Norwich a UK hotspot for mattress fly-tipping, figures reveal
- Credit: Archant
More than 1,700 mattresses have been dumped in Norwich over the last two years, more than almost anywhere else in the UK.
More than 1,700 mattresses have been dumped in Norwich over the last two years, making it one of the worst places in the UK for such incidents.
Nationally, more than 33,000 mattresses were illegally dumped in 2018 and 2019, with 1,722 incidents in Norwich during that time, according to new research by The Furniture Recycling (TFR) Group.
Only Bristol, Bradford and Manchester had worse records - the latter topped the list with 3,871 fly-tipped.
Mattresses are free to dispose of at local recycling centres but make up almost seven per cent of all waste illegally dumped in the last two years in the UK.
More than 500,000 fly-tipped incidents were recorded in 77 major towns and cities in that time, with Norwich coming in 13th with 11,538 reports.
Liverpool topped the list with 41,281 cases of illegal dumping over the 24 months.
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Recycling firm TFR Group expects to see a 30pc rise in the number of mattresses being processed at the start of the year with 'fly-tipping Friday' - a particularly prolific day for incidents of household dumping - approaching on January 3.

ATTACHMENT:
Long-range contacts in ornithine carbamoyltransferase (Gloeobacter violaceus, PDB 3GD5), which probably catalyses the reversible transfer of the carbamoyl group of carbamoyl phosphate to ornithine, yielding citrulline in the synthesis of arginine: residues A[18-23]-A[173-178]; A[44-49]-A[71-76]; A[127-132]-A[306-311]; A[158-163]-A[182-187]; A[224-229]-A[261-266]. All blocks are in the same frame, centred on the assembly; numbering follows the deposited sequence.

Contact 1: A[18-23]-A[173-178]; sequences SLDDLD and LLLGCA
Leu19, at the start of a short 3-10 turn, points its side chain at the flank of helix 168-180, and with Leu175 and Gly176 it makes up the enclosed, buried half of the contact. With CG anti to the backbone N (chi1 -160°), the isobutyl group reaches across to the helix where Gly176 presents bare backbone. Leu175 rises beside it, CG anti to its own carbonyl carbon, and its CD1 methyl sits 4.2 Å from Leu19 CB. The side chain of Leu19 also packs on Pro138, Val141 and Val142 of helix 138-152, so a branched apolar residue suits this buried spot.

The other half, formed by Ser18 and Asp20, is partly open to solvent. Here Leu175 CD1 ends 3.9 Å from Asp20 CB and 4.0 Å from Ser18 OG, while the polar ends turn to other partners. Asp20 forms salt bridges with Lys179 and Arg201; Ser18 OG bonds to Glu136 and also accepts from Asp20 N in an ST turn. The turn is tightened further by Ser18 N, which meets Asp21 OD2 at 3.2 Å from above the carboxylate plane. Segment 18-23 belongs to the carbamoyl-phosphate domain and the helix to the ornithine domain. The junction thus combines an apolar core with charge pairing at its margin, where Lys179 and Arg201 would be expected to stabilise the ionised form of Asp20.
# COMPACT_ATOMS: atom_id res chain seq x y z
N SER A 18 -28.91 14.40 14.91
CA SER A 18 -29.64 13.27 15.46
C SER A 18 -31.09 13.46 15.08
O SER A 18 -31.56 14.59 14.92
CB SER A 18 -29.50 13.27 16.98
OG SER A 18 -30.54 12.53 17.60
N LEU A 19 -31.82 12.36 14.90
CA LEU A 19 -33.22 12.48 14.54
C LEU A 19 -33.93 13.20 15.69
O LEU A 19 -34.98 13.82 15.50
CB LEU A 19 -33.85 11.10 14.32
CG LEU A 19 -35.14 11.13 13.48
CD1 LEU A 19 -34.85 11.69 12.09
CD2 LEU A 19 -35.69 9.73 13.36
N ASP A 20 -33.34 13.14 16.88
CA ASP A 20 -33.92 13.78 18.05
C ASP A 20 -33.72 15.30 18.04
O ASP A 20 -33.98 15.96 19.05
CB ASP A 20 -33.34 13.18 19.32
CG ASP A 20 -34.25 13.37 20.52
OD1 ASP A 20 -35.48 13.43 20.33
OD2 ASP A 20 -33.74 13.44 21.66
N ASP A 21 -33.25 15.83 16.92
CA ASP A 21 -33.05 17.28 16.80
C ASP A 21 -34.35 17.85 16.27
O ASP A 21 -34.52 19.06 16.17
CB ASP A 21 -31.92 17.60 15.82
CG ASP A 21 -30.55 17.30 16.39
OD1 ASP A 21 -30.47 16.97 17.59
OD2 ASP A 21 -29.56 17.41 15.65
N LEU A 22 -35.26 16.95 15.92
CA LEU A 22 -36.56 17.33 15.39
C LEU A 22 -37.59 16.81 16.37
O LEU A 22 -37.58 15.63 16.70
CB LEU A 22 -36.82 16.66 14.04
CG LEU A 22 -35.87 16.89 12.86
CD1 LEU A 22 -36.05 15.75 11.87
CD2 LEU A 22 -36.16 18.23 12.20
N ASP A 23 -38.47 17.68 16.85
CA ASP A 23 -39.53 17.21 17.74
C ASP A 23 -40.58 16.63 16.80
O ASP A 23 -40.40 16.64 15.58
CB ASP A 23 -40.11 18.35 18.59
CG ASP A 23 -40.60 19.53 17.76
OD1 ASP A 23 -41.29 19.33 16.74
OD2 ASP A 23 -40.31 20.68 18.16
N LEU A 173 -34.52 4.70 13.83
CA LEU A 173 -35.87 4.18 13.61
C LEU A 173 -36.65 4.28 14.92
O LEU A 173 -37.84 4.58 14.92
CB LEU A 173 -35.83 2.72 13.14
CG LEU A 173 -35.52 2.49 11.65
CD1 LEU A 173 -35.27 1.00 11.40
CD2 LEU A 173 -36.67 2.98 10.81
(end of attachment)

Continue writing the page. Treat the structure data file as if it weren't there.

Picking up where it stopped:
Dumping is particularly prevalent at this time of year as people take advantage of the post-Christmas sales to replace household items.
Managing director of TFR Group Nick Oettinger said: "While the government has made a number of steps towards addressing our waste problem, including granting local authorities the power to issue fixed penalty notices for small-scale fly-tipping in early 2019, and proposals to launch a 'fly-tipping toolkit', there's still a long way to go to tackle our waste crisis."
In Norfolk, a charge was introduced in April 2018 for disposing of DIY waste at tips across the county, though council officers say they do not feel this has seen a rise in illegal dumping.
However, there have now more than 100,000 fly-tipping incidents in Norfolk since 2012, costing millions for local authorities to clear.
A spokesperson for Norwich City Council said last month that the council takes the problem seriously and that a lot of dumped materials can be disposed of without paying.
They said: ""Much of fly-tipped rubbish in Norwich could have been disposed of free of charge at Swanton Road recycling centre, or collected by Norwich City Council for a small fee, yet some people still continue with this criminal behaviour.
"We work hard to prevent fly-tipping, such as proactive clearances to avoid further rubbish being dumped, signage around fly-tipping hotspots and encourage residents to report incidents, as well as provide information about how to responsibly deal with waste."